I may be in the minority in thinking that the greatest period in classical music was the 20th century. Nonetheless, I still hold the music of its predecessor dear, and a program consisting of Beethoven's "Coriolan" Overture and Piano Concerto No. 3 in C minor and Dvorak's Symphony No. 7 in D minor is not a ho-hum occasion for me. I'm no cookie-cutter modernist nerd.
Nonetheless, Friday's concert under the baton of ISO music director Krzysztof Urbanski reminded me of the comfortable world within which so many music-lovers (symphony patrons in particular, not so much solo recital and chamber-music devotees) prefer to dwell. And it worked to the disadvantage of Dvorak, whose D minor symphony struck me as essentially a period piece.
The performance was lively and apparently deeply felt. The work is skillfully constructed, even if its themes are pedestrian. There are some startling details in harmony and rhythm from time to time. The Scherzo has charms that tell fitfully across the decades. But Dvorak, though here in full control of his means and ends, doesn't necessarily speak to our time. Beethoven still does.
|Yefim Bronfman's return as an ISO guest artist was most welcome.|
The Dvorak Seventh is saturated with earnestness from stem to stern. So is the Beethoven piano concerto that Yefim Bronfman is playing with the ISO this weekend. But the C minor concerto is a work of genius, with charms and forcefulness alike that remain striking today. Dvorak was among countless composers who swam in the tide that poured from Beethoven early in his century, in this work and many others.
I liked the way Bronfman banked his fires in the first movement. He held something in reserve, but didn't understate so severely as to seem indifferent. He knew when to give a trenchant turn to a phrase or a cadence. His trills sparkled. Moments of introspection — and we know from the sketchbooks how Beethoven slaved over his songful inspirations — always seemed to provide an authentic look into the composer's soul.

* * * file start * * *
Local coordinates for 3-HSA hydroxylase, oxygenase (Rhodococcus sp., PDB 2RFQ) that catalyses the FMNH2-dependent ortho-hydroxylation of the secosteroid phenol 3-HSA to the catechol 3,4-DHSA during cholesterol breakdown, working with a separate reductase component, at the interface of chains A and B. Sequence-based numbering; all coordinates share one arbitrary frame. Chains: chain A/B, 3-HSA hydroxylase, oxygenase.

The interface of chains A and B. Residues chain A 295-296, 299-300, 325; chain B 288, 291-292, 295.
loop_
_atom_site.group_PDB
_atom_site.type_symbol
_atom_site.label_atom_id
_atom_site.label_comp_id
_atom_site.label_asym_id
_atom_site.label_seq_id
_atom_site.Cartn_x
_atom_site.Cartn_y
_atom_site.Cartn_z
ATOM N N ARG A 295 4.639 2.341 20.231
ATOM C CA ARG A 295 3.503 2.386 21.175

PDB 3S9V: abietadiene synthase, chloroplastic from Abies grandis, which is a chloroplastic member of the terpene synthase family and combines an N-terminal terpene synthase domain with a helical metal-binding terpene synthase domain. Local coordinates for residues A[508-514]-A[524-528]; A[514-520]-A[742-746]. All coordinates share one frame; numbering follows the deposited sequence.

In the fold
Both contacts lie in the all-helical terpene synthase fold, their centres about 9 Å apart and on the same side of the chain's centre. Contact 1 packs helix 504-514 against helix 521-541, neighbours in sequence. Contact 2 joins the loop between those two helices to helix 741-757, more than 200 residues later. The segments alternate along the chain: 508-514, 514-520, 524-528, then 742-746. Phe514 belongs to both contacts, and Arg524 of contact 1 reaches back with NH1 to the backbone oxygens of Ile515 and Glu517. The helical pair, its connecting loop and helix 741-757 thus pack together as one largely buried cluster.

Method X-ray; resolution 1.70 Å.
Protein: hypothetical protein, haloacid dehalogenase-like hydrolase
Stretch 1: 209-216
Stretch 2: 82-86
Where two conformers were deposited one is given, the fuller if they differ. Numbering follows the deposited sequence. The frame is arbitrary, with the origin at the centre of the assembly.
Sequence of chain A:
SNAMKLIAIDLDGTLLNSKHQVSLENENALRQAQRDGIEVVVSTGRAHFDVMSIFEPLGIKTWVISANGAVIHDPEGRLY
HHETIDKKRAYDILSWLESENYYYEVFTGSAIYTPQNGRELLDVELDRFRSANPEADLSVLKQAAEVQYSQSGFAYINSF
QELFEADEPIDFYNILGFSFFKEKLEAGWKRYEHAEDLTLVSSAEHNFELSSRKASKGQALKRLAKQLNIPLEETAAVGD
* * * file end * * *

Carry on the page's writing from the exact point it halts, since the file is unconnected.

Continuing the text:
A hush settled over the Hilbert Circle Theatre audience in the second movement. The floating feeling of this Largo didn't entail a hint of shapeless drifting apart: Urbanski's coordination of the orchestra with the ever-responsive Bronfman never faltered. Largo is the slowest common tempo designation; the performance proceeded as if the movement couldn't be taken a jot faster and retain the same integrity. In the finale, each episode built logically upon what preceded it. Transitional passages were perfectly matched to the main material. Bronfman's shift to the rollicking Presto that wraps everything up was exhilarating. Called back for an encore, the pianist offered a luminous account of Debussy's Clair de lune.
The program opened with a crisp, dramatic account of the "Coriolan" Overture. Here's a work that offers another point of comparison with a Koch Classics ISO recording under Raymond Leppard's baton, like last week's Overture, Scherzo and Finale by Schumann. Not to devalue what Leppard accomplished as the ISO's fifth music director, but the orchestra has improved notably under his two successors: Mario Venzago and Urbanski. Friday's performance had a more genuine tension than the CD account because it was interpreted with a new suppleness and tonal richness, qualities that the passing years have fortunately brought to the ISO.
Literature dates faster than music, on the whole. The play that inspired the "Coriolan" Overture is a period piece; Shakespeare's play on the same Roman figure survives because it has so much to say about leadership, which can be both super-competent and tragically stubborn. Despite its coldheartedness, "Coriolanus" speaks to the 21st century. We don't have a contemporary Coriolanus in this country now, but a tragedy based on a different set of failings might be unfolding. The best we can hope for is that this presidency will someday also be regarded as a period piece. In the political sphere, that kind is even less worth revisiting than the likes of the Dvorak D minor symphony.